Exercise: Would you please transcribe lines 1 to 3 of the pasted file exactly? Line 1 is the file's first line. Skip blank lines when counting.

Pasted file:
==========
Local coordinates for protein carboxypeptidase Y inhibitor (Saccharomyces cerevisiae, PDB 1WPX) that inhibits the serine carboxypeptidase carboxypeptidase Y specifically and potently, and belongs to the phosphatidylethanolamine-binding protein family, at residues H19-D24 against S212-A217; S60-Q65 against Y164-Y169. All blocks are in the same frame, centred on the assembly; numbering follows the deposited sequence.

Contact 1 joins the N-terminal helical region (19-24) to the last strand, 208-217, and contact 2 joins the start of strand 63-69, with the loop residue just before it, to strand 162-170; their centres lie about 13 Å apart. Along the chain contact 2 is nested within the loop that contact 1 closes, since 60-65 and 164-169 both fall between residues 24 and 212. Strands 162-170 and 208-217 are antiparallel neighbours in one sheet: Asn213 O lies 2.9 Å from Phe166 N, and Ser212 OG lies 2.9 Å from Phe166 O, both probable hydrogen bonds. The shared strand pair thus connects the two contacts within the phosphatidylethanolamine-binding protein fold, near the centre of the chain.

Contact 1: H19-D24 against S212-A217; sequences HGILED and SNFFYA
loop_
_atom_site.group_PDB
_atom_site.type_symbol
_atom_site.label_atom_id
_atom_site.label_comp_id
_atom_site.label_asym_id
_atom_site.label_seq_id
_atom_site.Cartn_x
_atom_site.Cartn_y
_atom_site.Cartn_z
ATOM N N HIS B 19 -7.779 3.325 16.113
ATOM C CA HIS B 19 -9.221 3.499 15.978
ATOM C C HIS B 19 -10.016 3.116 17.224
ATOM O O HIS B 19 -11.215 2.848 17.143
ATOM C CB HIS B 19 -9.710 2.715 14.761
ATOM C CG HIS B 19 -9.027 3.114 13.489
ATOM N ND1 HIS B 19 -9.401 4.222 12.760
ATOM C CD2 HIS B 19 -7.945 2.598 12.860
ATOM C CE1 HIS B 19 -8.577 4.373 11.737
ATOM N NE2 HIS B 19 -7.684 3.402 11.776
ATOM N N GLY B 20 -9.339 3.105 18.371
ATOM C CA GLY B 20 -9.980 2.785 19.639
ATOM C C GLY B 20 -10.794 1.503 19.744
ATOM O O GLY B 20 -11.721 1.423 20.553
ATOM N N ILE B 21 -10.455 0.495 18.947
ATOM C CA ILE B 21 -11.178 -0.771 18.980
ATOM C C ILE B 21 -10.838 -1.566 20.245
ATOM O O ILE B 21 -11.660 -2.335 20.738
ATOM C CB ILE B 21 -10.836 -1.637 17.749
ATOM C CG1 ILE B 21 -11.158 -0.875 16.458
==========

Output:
Local coordinates for protein carboxypeptidase Y inhibitor (Saccharomyces cerevisiae, PDB 1WPX) that inhibits the serine carboxypeptidase carboxypeptidase Y specifically and potently, and belongs to the phosphatidylethanolamine-binding protein family, at residues H19-D24 against S212-A217; S60-Q65 against Y164-Y169. All blocks are in the same frame, centred on the assembly; numbering follows the deposited sequence.

Contact 1 joins the N-terminal helical region (19-24) to the last strand, 208-217, and contact 2 joins the start of strand 63-69, with the loop residue just before it, to strand 162-170; their centres lie about 13 Å apart. Along the chain contact 2 is nested within the loop that contact 1 closes, since 60-65 and 164-169 both fall between residues 24 and 212. Strands 162-170 and 208-217 are antiparallel neighbours in one sheet: Asn213 O lies 2.9 Å from Phe166 N, and Ser212 OG lies 2.9 Å from Phe166 O, both probable hydrogen bonds. The shared strand pair thus connects the two contacts within the phosphatidylethanolamine-binding protein fold, near the centre of the chain.

Contact 1: H19-D24 against S212-A217; sequences HGILED and SNFFYA